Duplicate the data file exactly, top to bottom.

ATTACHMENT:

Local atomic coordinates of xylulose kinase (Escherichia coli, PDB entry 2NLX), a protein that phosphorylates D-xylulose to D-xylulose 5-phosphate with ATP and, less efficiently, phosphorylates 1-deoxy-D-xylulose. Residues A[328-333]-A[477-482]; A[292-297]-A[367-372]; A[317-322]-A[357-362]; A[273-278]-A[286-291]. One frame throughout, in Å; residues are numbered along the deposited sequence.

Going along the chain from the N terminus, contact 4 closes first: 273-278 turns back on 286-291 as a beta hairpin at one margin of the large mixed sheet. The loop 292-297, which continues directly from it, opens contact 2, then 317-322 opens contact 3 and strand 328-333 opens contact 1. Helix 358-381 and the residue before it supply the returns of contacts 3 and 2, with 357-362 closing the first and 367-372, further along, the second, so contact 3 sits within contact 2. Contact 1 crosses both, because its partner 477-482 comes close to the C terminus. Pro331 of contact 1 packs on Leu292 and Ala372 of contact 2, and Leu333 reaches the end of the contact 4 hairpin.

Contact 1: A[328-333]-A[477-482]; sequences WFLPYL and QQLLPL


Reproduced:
Local atomic coordinates of xylulose kinase (Escherichia coli, PDB entry 2NLX), a protein that phosphorylates D-xylulose to D-xylulose 5-phosphate with ATP and, less efficiently, phosphorylates 1-deoxy-D-xylulose. Residues A[328-333]-A[477-482]; A[292-297]-A[367-372]; A[317-322]-A[357-362]; A[273-278]-A[286-291]. One frame throughout, in Å; residues are numbered along the deposited sequence.

Going along the chain from the N terminus, contact 4 closes first: 273-278 turns back on 286-291 as a beta hairpin at one margin of the large mixed sheet. The loop 292-297, which continues directly from it, opens contact 2, then 317-322 opens contact 3 and strand 328-333 opens contact 1. Helix 358-381 and the residue before it supply the returns of contacts 3 and 2, with 357-362 closing the first and 367-372, further along, the second, so contact 3 sits within contact 2. Contact 1 crosses both, because its partner 477-482 comes close to the C terminus. Pro331 of contact 1 packs on Leu292 and Ala372 of contact 2, and Leu333 reaches the end of the contact 4 hairpin.

Contact 1: A[328-333]-A[477-482]; sequences WFLPYL and QQLLPL